The Chicken Pox vaccine has been shown to be safe and effective, but based on the last review of the evidence in 2009, it was found not to be cost-effective for use in the NHS. It is not routinely offered to children or adults in the UK but is recommended for healthcare workers and at risk laboratory staff (who haven’t had chicken pox already and are therefore non-immune).
The vaccine is also offered to those non-immune individuals who come into close contact with individuals who might be vulnerable to chickenpox and can’t be immunised themselves because they have a weakened immune system (e.g. children on chemotherapy for some cancers). Yes, in the US, where the jab is given routinely, the incidence of chicken pox has dropped dramatically. Once a programme is initiated in a country and the disease goes away, the programme cannot be stopped as the virus will return, imported by travellers. Vaccination could only stop if the virus was completely removed from the world, as happened with smallpox in the 1970s, as a result of a successful global vaccine programme…….and could happen with polio.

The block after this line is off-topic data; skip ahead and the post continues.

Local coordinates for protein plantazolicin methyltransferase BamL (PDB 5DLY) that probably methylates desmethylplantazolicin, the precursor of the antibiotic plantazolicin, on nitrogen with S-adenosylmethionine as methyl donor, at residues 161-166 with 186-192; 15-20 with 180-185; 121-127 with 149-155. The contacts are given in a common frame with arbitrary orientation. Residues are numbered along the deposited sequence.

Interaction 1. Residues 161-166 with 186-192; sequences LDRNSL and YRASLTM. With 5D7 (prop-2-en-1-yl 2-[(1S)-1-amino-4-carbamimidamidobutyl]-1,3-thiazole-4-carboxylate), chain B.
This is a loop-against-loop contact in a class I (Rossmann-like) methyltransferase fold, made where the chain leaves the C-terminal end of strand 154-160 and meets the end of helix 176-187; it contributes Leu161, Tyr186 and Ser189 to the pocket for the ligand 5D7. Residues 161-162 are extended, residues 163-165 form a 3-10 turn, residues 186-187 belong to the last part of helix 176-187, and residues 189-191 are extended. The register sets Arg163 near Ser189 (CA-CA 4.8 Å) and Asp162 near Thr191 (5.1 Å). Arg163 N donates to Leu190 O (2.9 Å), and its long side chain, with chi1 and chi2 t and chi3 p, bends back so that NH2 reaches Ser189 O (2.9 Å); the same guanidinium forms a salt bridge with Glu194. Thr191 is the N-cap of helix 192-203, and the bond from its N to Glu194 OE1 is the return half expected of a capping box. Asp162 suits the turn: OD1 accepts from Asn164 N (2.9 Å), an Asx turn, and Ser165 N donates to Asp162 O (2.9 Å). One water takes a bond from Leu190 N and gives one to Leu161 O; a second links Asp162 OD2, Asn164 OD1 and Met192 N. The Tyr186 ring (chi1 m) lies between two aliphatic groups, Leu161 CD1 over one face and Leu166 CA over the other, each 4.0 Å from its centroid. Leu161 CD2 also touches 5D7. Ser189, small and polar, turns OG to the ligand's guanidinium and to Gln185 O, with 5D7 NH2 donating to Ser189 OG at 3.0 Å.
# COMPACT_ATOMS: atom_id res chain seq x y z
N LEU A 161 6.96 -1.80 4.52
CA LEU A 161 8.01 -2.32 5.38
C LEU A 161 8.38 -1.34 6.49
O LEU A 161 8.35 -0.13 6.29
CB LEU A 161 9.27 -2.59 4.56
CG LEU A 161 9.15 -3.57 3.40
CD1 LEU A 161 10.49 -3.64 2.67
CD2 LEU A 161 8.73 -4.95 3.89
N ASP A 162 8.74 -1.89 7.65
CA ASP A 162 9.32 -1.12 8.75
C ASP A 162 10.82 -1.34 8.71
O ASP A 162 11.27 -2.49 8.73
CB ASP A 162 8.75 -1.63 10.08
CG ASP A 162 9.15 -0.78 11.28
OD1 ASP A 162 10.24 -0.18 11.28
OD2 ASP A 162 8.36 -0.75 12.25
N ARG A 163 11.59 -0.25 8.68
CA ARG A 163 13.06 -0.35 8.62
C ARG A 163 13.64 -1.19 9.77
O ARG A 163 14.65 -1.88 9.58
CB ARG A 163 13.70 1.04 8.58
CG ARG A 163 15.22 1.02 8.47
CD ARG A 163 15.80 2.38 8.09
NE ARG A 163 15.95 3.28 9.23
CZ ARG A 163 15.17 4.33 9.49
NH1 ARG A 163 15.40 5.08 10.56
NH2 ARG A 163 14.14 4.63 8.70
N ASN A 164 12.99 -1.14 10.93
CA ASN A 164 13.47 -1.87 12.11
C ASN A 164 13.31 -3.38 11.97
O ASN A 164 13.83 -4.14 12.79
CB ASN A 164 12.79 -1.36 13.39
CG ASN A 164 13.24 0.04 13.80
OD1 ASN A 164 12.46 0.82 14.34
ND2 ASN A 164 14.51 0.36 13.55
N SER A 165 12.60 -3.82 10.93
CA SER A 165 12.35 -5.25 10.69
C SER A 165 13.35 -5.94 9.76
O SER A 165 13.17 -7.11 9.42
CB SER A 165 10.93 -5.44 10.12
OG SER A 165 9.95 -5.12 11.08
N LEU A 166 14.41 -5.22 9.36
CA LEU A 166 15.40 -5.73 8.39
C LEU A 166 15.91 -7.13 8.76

If new evidence were to emerge that showed that a programme in the UK is cost-effective, it would have its greatest impact if young children were vaccinated and severe cases and complications were prevented. Programmes that target any early teens, who haven’t yet had chickenpox might also be considered to ensure that the risk of severe chickenpox in adulthood is prevented.
As with all vaccines, the potential use of chickenpox vaccines and their cost-effectiveness for the NHS is regularly reviewed as new information becomes available.